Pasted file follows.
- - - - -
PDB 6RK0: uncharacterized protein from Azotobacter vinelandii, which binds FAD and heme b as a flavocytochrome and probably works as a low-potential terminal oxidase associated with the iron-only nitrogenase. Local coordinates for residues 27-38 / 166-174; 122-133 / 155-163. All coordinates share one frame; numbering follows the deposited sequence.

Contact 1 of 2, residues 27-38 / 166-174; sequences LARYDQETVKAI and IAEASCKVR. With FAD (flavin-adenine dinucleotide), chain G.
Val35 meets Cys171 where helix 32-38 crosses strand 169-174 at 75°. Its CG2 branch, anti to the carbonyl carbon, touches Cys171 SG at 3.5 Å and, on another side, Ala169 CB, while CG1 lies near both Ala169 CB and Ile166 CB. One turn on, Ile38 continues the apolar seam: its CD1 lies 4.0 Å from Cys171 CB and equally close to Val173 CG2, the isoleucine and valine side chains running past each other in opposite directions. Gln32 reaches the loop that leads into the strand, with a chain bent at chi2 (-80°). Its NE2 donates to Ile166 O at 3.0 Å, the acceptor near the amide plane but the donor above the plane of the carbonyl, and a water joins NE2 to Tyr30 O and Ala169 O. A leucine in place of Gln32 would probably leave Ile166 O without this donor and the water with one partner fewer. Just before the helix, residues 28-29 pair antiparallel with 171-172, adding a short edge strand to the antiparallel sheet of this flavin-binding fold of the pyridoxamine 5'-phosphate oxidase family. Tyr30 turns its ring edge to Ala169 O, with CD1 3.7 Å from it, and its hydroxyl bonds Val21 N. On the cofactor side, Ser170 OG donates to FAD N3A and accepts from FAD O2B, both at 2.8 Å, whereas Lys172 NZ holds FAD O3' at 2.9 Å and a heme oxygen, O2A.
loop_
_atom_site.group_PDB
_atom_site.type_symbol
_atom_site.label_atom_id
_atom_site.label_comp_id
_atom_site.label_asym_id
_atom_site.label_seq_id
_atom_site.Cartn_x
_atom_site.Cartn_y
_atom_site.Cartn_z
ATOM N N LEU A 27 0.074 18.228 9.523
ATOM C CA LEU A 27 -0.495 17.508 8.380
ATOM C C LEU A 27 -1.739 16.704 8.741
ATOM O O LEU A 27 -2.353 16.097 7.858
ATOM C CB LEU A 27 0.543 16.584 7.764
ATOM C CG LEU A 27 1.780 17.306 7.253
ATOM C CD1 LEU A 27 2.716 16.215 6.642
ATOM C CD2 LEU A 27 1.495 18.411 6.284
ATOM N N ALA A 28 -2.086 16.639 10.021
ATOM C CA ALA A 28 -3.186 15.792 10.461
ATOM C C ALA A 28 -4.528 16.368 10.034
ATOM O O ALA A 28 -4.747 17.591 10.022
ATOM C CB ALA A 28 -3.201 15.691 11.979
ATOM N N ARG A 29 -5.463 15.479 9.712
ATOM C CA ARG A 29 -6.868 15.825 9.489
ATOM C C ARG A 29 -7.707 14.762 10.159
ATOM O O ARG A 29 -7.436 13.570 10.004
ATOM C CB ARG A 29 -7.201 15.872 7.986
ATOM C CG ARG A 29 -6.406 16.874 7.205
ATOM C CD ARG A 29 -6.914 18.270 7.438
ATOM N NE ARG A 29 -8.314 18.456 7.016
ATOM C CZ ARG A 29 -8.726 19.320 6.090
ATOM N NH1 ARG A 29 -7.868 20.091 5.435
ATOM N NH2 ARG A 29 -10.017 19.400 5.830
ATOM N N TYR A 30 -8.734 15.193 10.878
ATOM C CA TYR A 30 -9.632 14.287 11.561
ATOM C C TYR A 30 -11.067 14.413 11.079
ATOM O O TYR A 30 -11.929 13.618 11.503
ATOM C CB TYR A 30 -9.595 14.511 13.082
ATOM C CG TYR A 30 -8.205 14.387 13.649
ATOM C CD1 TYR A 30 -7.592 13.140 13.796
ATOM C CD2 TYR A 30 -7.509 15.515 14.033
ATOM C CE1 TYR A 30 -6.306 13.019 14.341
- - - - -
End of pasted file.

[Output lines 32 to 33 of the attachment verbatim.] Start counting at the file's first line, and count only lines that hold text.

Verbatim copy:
ATOM C CG ARG A 29 -6.406 16.874 7.205
ATOM C CD ARG A 29 -6.914 18.270 7.438